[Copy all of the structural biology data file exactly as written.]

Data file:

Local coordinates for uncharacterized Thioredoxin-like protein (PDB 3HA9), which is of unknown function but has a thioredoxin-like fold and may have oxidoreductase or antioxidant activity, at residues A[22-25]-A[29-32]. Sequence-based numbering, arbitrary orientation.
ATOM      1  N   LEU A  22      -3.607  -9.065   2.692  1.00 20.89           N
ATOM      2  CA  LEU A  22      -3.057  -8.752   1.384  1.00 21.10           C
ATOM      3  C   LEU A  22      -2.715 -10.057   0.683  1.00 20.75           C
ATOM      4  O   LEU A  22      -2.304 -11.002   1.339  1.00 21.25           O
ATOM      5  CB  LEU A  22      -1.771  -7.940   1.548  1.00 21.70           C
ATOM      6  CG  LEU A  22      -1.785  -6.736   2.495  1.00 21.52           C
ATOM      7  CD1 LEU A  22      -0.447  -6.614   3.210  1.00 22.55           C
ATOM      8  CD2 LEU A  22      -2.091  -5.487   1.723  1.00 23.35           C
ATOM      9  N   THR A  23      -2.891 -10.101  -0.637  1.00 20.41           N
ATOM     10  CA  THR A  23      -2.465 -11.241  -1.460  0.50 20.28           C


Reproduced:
Local coordinates for uncharacterized Thioredoxin-like protein (PDB 3HA9), which is of unknown function but has a thioredoxin-like fold and may have oxidoreductase or antioxidant activity, at residues A[22-25]-A[29-32]. Sequence-based numbering, arbitrary orientation.
ATOM      1  N   LEU A  22      -3.607  -9.065   2.692  1.00 20.89           N
ATOM      2  CA  LEU A  22      -3.057  -8.752   1.384  1.00 21.10           C
ATOM      3  C   LEU A  22      -2.715 -10.057   0.683  1.00 20.75           C
ATOM      4  O   LEU A  22      -2.304 -11.002   1.339  1.00 21.25           O
ATOM      5  CB  LEU A  22      -1.771  -7.940   1.548  1.00 21.70           C
ATOM      6  CG  LEU A  22      -1.785  -6.736   2.495  1.00 21.52           C
ATOM      7  CD1 LEU A  22      -0.447  -6.614   3.210  1.00 22.55           C
ATOM      8  CD2 LEU A  22      -2.091  -5.487   1.723  1.00 23.35           C
ATOM      9  N   THR A  23      -2.891 -10.101  -0.637  1.00 20.41           N
ATOM     10  CA  THR A  23      -2.465 -11.241  -1.460  0.50 20.28           C